Modern plumbing is an innovation that does not seem to get the credit it deserves. Most of us were raised with indoor plumbing; since it has always been in our lives, it makes it difficult to appreciate as it is so hard to think of life without the convenience and luxury of indoor plumbing. There is a semblance of irony in the fact that plumbing is often only considered once issues have coalesced to the point where costly repairs are necessary. Here are some ways that homeowners ought to think about plumbing in order to avoid inevitably costly repairs to their plumbing and sewer pipes.
The Cost of Visible Leaks
Many homes are subject to potential water damage and significant water loss due to unassuming leaks. A single faucet that drips at a rate as low as one drip per minute can lead to over 100,000 gallons of wasted water per year; naturally this water loss is accounted for in monthly water bills. It is estimated that a majority of toilets in homes have some kind of leakage linked to improper installation or pipes that loosen over the years — these too can account for significant home water loss. Taking measures to correct these easy-to-fix pipes and leaks can help homeowners save hundreds or even thousands of dollars per year on their water bills. While visible leaks account for significant water loss, it is unfortunately the leaks that homeowners do not see that really contribute to high water bills.
What’s Going on Underneath Your Home?
Prior to the 1980s, many homes had sewer lines composed of clay piping installed. Although modern PVC piping is now used, these old clay sewer lines are susceptible to erosion and penetration from tree roots. In their continuous search for water sources, tree roots have been known to infiltrate sewer lines, cracking pipes and causing extensive leaks while potentially clogging pipes. Most tree roots settle within the top 12 inches of soil, although the area of a tree’s roots is often twice the diameter of a tree’s canopy; this has lead many homeowners to the false conclusion that their sewer pipes remain uncompromised. As a general rule of thumb, if the sewers of one’s home is over 40 years old, it may be time for a replacement or at least a sewer camera inspection to determine the state of one’s sewer line.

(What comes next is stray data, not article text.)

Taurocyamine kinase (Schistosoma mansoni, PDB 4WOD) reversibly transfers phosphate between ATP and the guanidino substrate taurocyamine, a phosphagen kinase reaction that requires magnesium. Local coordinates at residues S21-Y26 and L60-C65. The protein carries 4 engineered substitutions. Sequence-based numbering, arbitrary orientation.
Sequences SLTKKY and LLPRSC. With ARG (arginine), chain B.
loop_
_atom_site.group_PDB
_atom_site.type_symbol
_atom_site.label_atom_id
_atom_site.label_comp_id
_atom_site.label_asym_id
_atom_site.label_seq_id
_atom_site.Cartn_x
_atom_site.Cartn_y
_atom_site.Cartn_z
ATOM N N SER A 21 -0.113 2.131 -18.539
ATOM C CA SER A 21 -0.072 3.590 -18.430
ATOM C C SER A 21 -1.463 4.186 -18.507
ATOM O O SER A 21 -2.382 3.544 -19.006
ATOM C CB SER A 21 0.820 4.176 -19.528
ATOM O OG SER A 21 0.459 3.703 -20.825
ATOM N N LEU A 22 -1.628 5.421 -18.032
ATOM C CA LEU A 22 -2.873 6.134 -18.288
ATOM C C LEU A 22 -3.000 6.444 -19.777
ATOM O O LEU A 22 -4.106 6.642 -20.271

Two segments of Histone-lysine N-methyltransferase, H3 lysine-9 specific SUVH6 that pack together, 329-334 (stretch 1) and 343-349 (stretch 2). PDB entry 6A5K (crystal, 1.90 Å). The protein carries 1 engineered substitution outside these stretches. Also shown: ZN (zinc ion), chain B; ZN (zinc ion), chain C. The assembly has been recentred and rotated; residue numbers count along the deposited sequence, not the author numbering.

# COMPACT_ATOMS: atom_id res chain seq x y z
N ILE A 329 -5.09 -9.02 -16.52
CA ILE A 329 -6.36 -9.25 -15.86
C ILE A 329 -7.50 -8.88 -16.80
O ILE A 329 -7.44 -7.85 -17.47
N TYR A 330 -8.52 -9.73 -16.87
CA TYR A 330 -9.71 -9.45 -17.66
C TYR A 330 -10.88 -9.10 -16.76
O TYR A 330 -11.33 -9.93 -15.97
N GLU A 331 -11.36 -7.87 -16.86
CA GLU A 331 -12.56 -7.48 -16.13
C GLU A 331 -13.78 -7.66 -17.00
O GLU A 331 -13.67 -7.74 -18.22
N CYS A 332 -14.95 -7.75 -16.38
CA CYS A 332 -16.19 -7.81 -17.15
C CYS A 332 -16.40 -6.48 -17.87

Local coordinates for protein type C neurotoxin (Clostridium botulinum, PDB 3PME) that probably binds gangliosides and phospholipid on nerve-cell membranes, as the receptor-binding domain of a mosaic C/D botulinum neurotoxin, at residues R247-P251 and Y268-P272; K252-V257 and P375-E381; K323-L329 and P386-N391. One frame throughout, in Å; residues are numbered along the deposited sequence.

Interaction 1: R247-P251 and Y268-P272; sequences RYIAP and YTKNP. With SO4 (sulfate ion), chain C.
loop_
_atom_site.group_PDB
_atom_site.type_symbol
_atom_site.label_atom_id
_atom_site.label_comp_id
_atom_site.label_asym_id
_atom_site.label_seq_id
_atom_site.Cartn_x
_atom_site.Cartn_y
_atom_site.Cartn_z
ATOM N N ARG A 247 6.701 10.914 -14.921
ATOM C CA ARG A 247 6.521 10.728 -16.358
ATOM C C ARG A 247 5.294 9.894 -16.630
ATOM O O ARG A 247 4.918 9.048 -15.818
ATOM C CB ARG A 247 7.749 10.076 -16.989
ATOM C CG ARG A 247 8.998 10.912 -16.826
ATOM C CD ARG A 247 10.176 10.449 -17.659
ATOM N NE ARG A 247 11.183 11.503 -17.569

Sewer Line Repair
Homeowners typically dread sewer repair and replacement due to the cost, inconvenience, and damage to one’s yard. Despite being around residentially for decades, a majority of American homeowners are still unaware that many companies offer trenchless sewer pipe repair options. These trenchless options typically cost 30 to 50% more than conventional digging, although many homeowners justify the added cost as they do not have to account for expensive and variable yard work to repair the damages made to one’s yard through excavation. Trenchless repair options include a cured in place pipe (CIPP) that is installed by coating a bladder in a resin that is activated by hot water or air; this bladder is inflated so that the resin adheres to the interior of an existing pipe, providing a hard coating that seals a pipe like new. A trenchless replacement option is pipe bursting, where a piston is fed through the existing pipe; a boring head is dragged through the existing pipe as new pipe is simultaneously laid — this effectively destroys the old pipe while fitting in a new pipe. These trenchless sewer repair and replacement methods are able to spare homeowners from needless excavation of old lines while providing a service life of around 50 years. For those looking for a an alternative to existing sewer replacement, consider trenchless sewer repairs to spare your yard from unnecessary landscaping repairs.